Living The Dream: The Urgency of Now
As we reflect on Dr. King's life and work, may we view today not as a day off but as an opportunity to explore our growth, our purpose and the ways we can be of service.
Every January, America celebrates Martin Luther King, Jr. Day, where we honor the life, legacy, timeless lessons and courageous servant leadership of one of the great Americans to ever live.
Dr. King, who would have turned 92 last week, often said, "If a man or a woman hasn't found something in life they're willing to die for, then maybe they're not fit to live." Some people are bestowed great longevity on this Earth but physically and mentally lead the same life with the same beliefs for years until they die. Dr. King didn’t. He challenged the status quo under immense hostility and opposition, personifying what it means to lead a life of uncommon achievement. While our nation has come to acknowledge and admire his heroic contributions, we must not forget Dr. King’s life was full of tremendous terror, and he ultimately sacrificed it for the betterment of humanity.
If we don't study and understand our past and present, then there will be no future. While Dr. King was prolific and gifted in many ways, he, too, was human. He, too, had fears and doubts. Yet, he never got stuck in his limitations — pushing forward with exceptional bravery, faith, purpose and conviction. His dream stretched beyond himself. Dr. King personified what it meant to be deeply in love with advocating and standing up for what is right, not what is merely comfortable.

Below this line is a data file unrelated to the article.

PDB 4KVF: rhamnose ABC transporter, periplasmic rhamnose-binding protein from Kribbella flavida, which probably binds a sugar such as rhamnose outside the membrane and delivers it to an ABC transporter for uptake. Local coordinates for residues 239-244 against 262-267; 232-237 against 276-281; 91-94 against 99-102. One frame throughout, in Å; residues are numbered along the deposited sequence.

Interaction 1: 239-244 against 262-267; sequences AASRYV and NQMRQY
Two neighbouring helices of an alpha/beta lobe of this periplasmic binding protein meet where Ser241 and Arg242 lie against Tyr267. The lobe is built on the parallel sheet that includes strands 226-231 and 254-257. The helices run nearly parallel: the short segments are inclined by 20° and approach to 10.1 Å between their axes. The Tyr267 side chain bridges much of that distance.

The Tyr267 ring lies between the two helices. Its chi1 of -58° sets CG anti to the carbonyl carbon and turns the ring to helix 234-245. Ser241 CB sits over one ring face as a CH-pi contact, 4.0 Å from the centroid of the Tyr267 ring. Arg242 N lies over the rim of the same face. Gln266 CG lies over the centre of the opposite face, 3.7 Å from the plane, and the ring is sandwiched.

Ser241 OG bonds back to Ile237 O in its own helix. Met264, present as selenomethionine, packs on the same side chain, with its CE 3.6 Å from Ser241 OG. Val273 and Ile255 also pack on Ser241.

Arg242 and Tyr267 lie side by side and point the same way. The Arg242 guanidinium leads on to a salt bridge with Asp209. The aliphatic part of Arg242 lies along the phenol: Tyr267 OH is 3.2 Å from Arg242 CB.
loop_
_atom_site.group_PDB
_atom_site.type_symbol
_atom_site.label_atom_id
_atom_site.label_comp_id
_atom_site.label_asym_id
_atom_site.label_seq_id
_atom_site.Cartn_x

If we spend just 16 minutes today listening to the words and engaging with Dr. King's iconic speech at the Lincoln Memorial for the 1963 March on Washington for Jobs and Freedom, we’ll realize that the words are increasingly relevant. As a community of positive difference makers and agents of change, Dr. King has passed us the baton to move the conversation and advance forward. We must link the past, present and future by reconnecting Dr. King's ideals on love, unity and equality into the fabrics of our beloved communities.
Each of us is a Dream Maker. With the gift of life, we have the unique opportunity to work toward manifesting our dreams and the ones of those we lead. We can no longer sit on the sidelines or in the stands as spectators thinking someone else will call the right formation to fix the flawed system that has brought today’s inequities. We each have a civic and moral responsibility to lead ourselves and serve our homes, organizations and institutions with grace, compassion, perseverance, humility, self-discipline, unity and togetherness. In 2021, honoring Dr. King's legacy requires each of us to take the road less traveled and to continually strive to speak and live the truth and the dream.
As we reflect on Dr. King's life and work, may we view today not as a day off but as an opportunity to explore our growth, our purpose and the ways we can be of service to others as we venture forward. Each of us can cultivate some solutions to our society's greatest challenges. We must earnestly recognize the time and the fierce urgency of now. As Dr. King once said, "Whatever you are doing, consider it as something having cosmic significance, as it is a part of the uplifting of humanity."
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